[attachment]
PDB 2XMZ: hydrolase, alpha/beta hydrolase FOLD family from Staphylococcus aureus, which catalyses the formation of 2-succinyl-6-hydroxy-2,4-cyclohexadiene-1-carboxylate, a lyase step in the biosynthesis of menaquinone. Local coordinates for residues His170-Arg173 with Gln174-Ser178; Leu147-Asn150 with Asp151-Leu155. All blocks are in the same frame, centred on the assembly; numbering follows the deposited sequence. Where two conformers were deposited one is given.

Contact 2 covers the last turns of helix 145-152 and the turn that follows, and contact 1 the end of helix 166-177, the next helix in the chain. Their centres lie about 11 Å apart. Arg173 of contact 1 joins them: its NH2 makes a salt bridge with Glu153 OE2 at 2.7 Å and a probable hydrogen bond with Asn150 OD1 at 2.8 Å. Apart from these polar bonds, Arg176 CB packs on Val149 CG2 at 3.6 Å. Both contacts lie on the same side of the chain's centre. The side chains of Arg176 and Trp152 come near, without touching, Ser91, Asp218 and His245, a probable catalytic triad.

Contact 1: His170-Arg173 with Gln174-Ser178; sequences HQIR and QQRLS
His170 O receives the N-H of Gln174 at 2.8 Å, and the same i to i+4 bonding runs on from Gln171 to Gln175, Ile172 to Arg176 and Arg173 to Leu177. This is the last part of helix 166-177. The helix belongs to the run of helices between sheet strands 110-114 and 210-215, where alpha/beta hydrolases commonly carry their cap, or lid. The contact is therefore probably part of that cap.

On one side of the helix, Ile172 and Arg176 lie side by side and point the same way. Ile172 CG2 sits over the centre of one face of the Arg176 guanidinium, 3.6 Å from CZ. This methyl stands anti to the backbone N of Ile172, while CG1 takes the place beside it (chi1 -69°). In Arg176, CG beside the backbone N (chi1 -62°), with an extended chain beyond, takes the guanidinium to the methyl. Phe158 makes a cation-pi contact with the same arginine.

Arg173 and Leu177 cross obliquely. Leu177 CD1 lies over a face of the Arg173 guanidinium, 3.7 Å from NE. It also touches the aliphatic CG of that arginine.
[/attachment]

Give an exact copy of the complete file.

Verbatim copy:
PDB 2XMZ: hydrolase, alpha/beta hydrolase FOLD family from Staphylococcus aureus, which catalyses the formation of 2-succinyl-6-hydroxy-2,4-cyclohexadiene-1-carboxylate, a lyase step in the biosynthesis of menaquinone. Local coordinates for residues His170-Arg173 with Gln174-Ser178; Leu147-Asn150 with Asp151-Leu155. All blocks are in the same frame, centred on the assembly; numbering follows the deposited sequence. Where two conformers were deposited one is given.

Contact 2 covers the last turns of helix 145-152 and the turn that follows, and contact 1 the end of helix 166-177, the next helix in the chain. Their centres lie about 11 Å apart. Arg173 of contact 1 joins them: its NH2 makes a salt bridge with Glu153 OE2 at 2.7 Å and a probable hydrogen bond with Asn150 OD1 at 2.8 Å. Apart from these polar bonds, Arg176 CB packs on Val149 CG2 at 3.6 Å. Both contacts lie on the same side of the chain's centre. The side chains of Arg176 and Trp152 come near, without touching, Ser91, Asp218 and His245, a probable catalytic triad.

Contact 1: His170-Arg173 with Gln174-Ser178; sequences HQIR and QQRLS
His170 O receives the N-H of Gln174 at 2.8 Å, and the same i to i+4 bonding runs on from Gln171 to Gln175, Ile172 to Arg176 and Arg173 to Leu177. This is the last part of helix 166-177. The helix belongs to the run of helices between sheet strands 110-114 and 210-215, where alpha/beta hydrolases commonly carry their cap, or lid. The contact is therefore probably part of that cap.

On one side of the helix, Ile172 and Arg176 lie side by side and point the same way. Ile172 CG2 sits over the centre of one face of the Arg176 guanidinium, 3.6 Å from CZ. This methyl stands anti to the backbone N of Ile172, while CG1 takes the place beside it (chi1 -69°). In Arg176, CG beside the backbone N (chi1 -62°), with an extended chain beyond, takes the guanidinium to the methyl. Phe158 makes a cation-pi contact with the same arginine.

Arg173 and Leu177 cross obliquely. Leu177 CD1 lies over a face of the Arg173 guanidinium, 3.7 Å from NE. It also touches the aliphatic CG of that arginine.